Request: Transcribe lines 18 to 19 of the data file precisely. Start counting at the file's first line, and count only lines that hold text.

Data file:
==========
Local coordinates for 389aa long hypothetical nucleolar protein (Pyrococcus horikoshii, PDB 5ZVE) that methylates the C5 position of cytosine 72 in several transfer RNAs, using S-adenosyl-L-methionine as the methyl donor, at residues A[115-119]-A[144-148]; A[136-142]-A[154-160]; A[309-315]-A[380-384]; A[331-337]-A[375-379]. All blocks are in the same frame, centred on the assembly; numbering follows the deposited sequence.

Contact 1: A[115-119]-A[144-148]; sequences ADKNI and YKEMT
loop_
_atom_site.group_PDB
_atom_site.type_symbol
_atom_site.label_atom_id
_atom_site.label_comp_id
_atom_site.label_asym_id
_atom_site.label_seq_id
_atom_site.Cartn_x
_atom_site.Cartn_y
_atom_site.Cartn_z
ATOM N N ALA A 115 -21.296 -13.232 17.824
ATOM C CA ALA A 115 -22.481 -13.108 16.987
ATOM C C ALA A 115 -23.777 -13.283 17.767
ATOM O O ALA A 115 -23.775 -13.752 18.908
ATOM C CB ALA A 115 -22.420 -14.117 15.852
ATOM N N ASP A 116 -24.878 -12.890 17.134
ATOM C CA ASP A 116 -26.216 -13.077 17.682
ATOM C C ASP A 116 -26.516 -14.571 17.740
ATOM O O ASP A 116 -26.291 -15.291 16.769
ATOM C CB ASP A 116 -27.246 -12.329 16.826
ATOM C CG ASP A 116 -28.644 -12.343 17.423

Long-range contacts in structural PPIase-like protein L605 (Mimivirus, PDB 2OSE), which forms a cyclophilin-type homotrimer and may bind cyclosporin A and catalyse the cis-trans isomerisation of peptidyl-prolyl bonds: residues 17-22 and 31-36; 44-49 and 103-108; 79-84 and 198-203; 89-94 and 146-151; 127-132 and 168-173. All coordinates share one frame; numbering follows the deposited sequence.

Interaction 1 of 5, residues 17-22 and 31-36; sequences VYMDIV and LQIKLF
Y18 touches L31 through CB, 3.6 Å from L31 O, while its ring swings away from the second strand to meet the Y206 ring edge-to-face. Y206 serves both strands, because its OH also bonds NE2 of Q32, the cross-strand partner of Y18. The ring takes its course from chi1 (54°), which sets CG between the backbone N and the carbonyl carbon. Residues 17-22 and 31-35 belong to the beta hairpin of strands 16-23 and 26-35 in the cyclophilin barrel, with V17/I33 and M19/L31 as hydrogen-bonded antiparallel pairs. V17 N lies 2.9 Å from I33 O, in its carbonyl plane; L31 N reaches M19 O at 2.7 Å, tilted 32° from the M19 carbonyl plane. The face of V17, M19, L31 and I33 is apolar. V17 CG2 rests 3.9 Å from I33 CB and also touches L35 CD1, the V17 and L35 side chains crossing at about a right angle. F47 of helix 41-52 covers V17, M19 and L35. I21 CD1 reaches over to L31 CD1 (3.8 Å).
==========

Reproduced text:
ATOM N N ASP A 116 -24.878 -12.890 17.134
ATOM C CA ASP A 116 -26.216 -13.077 17.682